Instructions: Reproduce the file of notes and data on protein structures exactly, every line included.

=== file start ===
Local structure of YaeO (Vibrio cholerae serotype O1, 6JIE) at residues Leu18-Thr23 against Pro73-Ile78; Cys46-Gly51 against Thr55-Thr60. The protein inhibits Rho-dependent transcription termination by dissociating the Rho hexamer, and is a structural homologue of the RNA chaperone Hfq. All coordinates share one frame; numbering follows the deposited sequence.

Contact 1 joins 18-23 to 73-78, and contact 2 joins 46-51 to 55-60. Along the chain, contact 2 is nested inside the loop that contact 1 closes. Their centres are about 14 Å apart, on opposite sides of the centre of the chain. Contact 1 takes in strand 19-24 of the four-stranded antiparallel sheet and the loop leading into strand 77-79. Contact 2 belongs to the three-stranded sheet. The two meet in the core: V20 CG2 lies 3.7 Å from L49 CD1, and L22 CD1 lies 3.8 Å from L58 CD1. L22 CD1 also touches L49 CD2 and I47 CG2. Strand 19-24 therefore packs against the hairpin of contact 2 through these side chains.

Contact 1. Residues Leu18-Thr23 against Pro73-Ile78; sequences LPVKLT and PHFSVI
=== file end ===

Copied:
Local structure of YaeO (Vibrio cholerae serotype O1, 6JIE) at residues Leu18-Thr23 against Pro73-Ile78; Cys46-Gly51 against Thr55-Thr60. The protein inhibits Rho-dependent transcription termination by dissociating the Rho hexamer, and is a structural homologue of the RNA chaperone Hfq. All coordinates share one frame; numbering follows the deposited sequence.

Contact 1 joins 18-23 to 73-78, and contact 2 joins 46-51 to 55-60. Along the chain, contact 2 is nested inside the loop that contact 1 closes. Their centres are about 14 Å apart, on opposite sides of the centre of the chain. Contact 1 takes in strand 19-24 of the four-stranded antiparallel sheet and the loop leading into strand 77-79. Contact 2 belongs to the three-stranded sheet. The two meet in the core: V20 CG2 lies 3.7 Å from L49 CD1, and L22 CD1 lies 3.8 Å from L58 CD1. L22 CD1 also touches L49 CD2 and I47 CG2. Strand 19-24 therefore packs against the hairpin of contact 2 through these side chains.

Contact 1. Residues Leu18-Thr23 against Pro73-Ile78; sequences LPVKLT and PHFSVI